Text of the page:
The Disquieting Issue Of Having A Tax Lien On Your Credit Report

By Danny F Ford

One of the most arduous credit problems that can happen to you is a tax lien against your real estate or on your credit report. The IRS can be unyielding when they are trying to collect their money and you will not likely be able to get out of it. It is possible that you can settle for a lesser amount but to actually get out of the tax lien is virtually impossible.

If you possess real estate the lien will be put against that. It will stop you from selling the property and ultimately they may even be able to seize the real estate to satisfy the lien. If you do not have real estate it will only show on your credit report but you will not be able to get a home mortgage, a car loan, student loans or probably even credit cards. A tax lien is very harmful to your credit scores.

It is very exceptional that someone gets out of a tax lien entirely. Most often the best thing that can happen is that you are able to agree to pay a lesser sum to comply with the lien. However, even after it is paid off it is possible that it may still remain on your credit report for as long as 7 years. If it never gets paid it could remain on the report for as long as 15 years but the Internal Revenue Service can restart the lien so it is possible that you could have a tax lien on your credit report forever if you don't pay it off.

It is in all probability not a smart move to try to fight a tax lien, as the IRS is exceptionally influential. You probably won't win. However, you should attempt to negotiate for a smaller amount to fulfill the debt. Avoiding the IRS is not recommended either as they will locate you, every time.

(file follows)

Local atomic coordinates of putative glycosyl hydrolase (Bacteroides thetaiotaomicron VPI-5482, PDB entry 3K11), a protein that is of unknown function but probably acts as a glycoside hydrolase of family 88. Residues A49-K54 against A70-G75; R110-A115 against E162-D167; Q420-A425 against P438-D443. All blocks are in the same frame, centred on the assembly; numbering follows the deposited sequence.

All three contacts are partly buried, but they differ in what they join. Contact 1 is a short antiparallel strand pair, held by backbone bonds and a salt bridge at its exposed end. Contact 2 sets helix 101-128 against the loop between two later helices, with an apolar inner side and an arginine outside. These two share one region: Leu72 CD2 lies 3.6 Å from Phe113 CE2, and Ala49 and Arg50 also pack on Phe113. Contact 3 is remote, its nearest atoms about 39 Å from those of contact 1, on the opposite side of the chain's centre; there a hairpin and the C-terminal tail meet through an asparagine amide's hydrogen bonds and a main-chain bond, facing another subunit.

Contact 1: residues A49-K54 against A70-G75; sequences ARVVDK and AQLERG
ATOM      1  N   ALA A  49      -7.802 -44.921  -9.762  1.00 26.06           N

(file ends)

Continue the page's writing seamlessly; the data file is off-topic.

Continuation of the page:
After you have paid off the tax lien, it is possible that it will still show on your credit report for as long as 7 years. Though, you can take some actions to attempt to avoid this. When you are negotiating for the smaller amount, put in a request that they remove it from your credit report also. If you are unproductive at that you can try to dispute the listing with a letter.

You will need to write a letter or dispute to all of the three chief credit-reporting bureaus. In the United States, they are Equifax, Experian and TransUnion. You have the right to dispute any negative item on your credit report because of the Fair Credit Reporting Act. If the tax lien has been paid and is showing as satisfied you may be able to get it removed.

Make certain that you keep all copies of all correspondence to and from the credit bureaus. After receiving of the letter, they will have 30 to 45 days to either verify the accuracy of the listing or completely remove it. If you are not successful in getting a removal right away you may have to try again until you succeed.

Writing letters of dispute and doing other credit repair tips can be very useful for you and your economic life in the long run. You can do it yourself or hire a professional but you are responsible for knowing and dealing with whatever shows on your credit report and if you need to do some credit repair, it is better to do it sooner rather than later when you need to have good credit. - 31382

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